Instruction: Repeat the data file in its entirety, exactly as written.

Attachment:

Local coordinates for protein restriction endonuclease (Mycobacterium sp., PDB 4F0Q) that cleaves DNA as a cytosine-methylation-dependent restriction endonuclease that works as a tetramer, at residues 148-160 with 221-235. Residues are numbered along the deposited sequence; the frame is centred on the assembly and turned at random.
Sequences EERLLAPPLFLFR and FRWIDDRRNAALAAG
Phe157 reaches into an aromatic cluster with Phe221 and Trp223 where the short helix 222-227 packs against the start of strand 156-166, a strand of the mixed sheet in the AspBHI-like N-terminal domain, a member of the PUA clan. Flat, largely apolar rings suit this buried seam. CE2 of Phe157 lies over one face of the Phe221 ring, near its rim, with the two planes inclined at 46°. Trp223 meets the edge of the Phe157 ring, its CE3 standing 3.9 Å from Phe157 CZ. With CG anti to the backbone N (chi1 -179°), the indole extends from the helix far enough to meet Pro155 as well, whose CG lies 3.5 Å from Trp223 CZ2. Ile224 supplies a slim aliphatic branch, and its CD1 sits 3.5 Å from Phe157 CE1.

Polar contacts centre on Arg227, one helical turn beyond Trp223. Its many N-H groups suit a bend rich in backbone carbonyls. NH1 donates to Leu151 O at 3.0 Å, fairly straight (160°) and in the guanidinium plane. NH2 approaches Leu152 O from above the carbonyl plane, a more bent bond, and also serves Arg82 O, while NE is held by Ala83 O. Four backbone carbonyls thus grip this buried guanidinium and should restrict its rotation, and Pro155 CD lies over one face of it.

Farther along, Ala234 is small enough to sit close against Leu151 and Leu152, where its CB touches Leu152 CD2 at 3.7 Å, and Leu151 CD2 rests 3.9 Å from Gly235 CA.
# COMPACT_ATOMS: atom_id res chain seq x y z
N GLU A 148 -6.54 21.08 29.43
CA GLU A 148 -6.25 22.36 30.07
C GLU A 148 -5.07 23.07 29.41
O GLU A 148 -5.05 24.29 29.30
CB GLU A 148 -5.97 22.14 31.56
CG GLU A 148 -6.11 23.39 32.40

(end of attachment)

Local coordinates for protein restriction endonuclease (Mycobacterium sp., PDB 4F0Q) that cleaves DNA as a cytosine-methylation-dependent restriction endonuclease that works as a tetramer, at residues 148-160 with 221-235. Residues are numbered along the deposited sequence; the frame is centred on the assembly and turned at random.
Sequences EERLLAPPLFLFR and FRWIDDRRNAALAAG
Phe157 reaches into an aromatic cluster with Phe221 and Trp223 where the short helix 222-227 packs against the start of strand 156-166, a strand of the mixed sheet in the AspBHI-like N-terminal domain, a member of the PUA clan. Flat, largely apolar rings suit this buried seam. CE2 of Phe157 lies over one face of the Phe221 ring, near its rim, with the two planes inclined at 46°. Trp223 meets the edge of the Phe157 ring, its CE3 standing 3.9 Å from Phe157 CZ. With CG anti to the backbone N (chi1 -179°), the indole extends from the helix far enough to meet Pro155 as well, whose CG lies 3.5 Å from Trp223 CZ2. Ile224 supplies a slim aliphatic branch, and its CD1 sits 3.5 Å from Phe157 CE1.

Polar contacts centre on Arg227, one helical turn beyond Trp223. Its many N-H groups suit a bend rich in backbone carbonyls. NH1 donates to Leu151 O at 3.0 Å, fairly straight (160°) and in the guanidinium plane. NH2 approaches Leu152 O from above the carbonyl plane, a more bent bond, and also serves Arg82 O, while NE is held by Ala83 O. Four backbone carbonyls thus grip this buried guanidinium and should restrict its rotation, and Pro155 CD lies over one face of it.

Farther along, Ala234 is small enough to sit close against Leu151 and Leu152, where its CB touches Leu152 CD2 at 3.7 Å, and Leu151 CD2 rests 3.9 Å from Gly235 CA.
# COMPACT_ATOMS: atom_id res chain seq x y z
N GLU A 148 -6.54 21.08 29.43
CA GLU A 148 -6.25 22.36 30.07
C GLU A 148 -5.07 23.07 29.41
O GLU A 148 -5.05 24.29 29.30
CB GLU A 148 -5.97 22.14 31.56
CG GLU A 148 -6.11 23.39 32.40